Zoom has settings that will allow you to block out all of the annoying background sound that could delay and interrupt your meeting. One of the perils of working from home is that you’ll have to deal with lawnmowers, other members of the household, pets, DIY sounds and traffic. Like the facial filters, you’ll have control over the level of background noise suppression.
You don’t want people gaining access to the meeting that aren’t supposed to be there. Get to grips with Zoom’s privacy settings so you can choose the right option with confidence. Unless you are running a public event and anyone is invited to join, there really is no reason to choose a public invite link.
If you’ll be discussing sensitive information during the meeting, you should enable E2EE, or end to end encryption. This will prevent individuals from live streaming or cloud recording your call.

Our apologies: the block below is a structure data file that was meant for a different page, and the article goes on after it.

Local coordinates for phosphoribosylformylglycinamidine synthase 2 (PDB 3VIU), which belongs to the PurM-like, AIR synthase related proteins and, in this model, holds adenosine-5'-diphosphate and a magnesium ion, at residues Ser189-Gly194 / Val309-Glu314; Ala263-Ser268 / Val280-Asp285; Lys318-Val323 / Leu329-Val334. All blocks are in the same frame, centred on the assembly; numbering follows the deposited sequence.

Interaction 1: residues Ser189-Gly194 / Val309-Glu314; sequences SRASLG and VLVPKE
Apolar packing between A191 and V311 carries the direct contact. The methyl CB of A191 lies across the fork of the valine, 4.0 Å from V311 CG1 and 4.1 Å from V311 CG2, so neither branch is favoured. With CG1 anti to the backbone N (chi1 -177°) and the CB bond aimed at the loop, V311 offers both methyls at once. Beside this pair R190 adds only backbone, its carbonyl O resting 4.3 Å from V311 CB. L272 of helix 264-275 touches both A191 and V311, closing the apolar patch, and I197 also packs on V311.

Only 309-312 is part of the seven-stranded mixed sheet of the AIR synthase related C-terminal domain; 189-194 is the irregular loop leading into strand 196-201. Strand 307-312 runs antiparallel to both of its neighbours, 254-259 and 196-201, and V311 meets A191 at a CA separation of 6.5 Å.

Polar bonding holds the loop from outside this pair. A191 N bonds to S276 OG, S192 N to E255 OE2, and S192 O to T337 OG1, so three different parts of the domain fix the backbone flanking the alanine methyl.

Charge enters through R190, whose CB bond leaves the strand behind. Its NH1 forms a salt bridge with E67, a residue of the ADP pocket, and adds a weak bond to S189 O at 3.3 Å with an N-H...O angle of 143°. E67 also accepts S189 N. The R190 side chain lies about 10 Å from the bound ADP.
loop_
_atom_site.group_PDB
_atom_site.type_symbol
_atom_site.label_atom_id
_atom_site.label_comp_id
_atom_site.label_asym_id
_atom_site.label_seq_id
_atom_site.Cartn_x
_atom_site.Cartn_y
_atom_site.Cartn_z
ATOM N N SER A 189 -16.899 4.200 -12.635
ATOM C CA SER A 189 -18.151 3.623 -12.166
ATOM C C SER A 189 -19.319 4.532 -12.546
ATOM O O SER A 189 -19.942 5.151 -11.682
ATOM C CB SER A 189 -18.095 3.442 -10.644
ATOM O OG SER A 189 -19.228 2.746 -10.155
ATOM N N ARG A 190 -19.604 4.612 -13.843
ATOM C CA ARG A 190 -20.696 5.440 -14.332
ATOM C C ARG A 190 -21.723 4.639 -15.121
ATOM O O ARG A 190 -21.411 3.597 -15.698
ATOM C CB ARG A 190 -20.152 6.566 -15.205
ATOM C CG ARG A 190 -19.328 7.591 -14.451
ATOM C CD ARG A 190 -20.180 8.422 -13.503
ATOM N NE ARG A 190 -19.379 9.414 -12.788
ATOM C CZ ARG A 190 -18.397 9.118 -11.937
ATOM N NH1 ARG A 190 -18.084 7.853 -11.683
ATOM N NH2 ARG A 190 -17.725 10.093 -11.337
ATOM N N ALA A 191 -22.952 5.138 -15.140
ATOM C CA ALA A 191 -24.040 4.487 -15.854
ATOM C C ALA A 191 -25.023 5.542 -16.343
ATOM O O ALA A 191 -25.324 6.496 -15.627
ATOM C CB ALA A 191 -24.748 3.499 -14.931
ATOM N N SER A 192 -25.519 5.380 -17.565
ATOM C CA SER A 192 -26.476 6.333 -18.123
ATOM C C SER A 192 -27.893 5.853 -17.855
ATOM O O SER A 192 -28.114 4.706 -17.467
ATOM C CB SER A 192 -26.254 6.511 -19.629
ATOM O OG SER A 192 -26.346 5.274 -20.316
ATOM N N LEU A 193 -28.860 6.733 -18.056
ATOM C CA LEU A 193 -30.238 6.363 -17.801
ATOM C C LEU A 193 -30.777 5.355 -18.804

You should also only share meeting links in secure channels.
If you’ll be meeting every week, consider setting up a recurring meeting to cut down on admin time. This will allow everyone to join the same meeting link every week and avoid the need to create and send a new link every time. To achieve this, all you need to do is select the “recurring meeting” option when you schedule your meeting.
There are plenty of shortcuts that will make it easier for you to take control during the meeting. Learn the ones that are most relevant to you, and write them down next to your computer if required.
The most popular Zoom shortcuts are:
Write these on a post-it by your computer if you’re likely to forget them, but they should become second nature soon enough.
No, it isn’t vain to use the retouching options to give you a little confidence boost. This can help you to focus on other things that are far more important than how you look. The retouching filter works on a sliding scale, so you can enjoy a little bit of enhancement or a more dramatic makeover.